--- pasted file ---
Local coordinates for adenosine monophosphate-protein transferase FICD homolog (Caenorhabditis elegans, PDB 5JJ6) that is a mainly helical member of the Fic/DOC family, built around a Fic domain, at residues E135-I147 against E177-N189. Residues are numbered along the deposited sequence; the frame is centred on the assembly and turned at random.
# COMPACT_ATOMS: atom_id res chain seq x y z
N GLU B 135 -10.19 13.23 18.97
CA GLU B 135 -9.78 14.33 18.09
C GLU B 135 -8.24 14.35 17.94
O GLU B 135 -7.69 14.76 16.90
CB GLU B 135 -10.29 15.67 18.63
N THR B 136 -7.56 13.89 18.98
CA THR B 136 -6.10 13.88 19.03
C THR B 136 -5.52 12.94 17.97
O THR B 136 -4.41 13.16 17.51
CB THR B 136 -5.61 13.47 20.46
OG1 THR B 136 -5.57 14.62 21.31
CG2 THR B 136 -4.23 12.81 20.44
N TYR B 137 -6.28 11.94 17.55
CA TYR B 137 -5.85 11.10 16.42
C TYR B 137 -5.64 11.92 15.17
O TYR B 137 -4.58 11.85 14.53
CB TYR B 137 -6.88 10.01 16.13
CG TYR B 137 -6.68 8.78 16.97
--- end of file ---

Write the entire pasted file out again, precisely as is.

Local coordinates for adenosine monophosphate-protein transferase FICD homolog (Caenorhabditis elegans, PDB 5JJ6) that is a mainly helical member of the Fic/DOC family, built around a Fic domain, at residues E135-I147 against E177-N189. Residues are numbered along the deposited sequence; the frame is centred on the assembly and turned at random.
# COMPACT_ATOMS: atom_id res chain seq x y z
N GLU B 135 -10.19 13.23 18.97
CA GLU B 135 -9.78 14.33 18.09
C GLU B 135 -8.24 14.35 17.94
O GLU B 135 -7.69 14.76 16.90
CB GLU B 135 -10.29 15.67 18.63
N THR B 136 -7.56 13.89 18.98
CA THR B 136 -6.10 13.88 19.03
C THR B 136 -5.52 12.94 17.97
O THR B 136 -4.41 13.16 17.51
CB THR B 136 -5.61 13.47 20.46
OG1 THR B 136 -5.57 14.62 21.31
CG2 THR B 136 -4.23 12.81 20.44
N TYR B 137 -6.28 11.94 17.55
CA TYR B 137 -5.85 11.10 16.42
C TYR B 137 -5.64 11.92 15.17
O TYR B 137 -4.58 11.85 14.53
CB TYR B 137 -6.88 10.01 16.13
CG TYR B 137 -6.68 8.78 16.97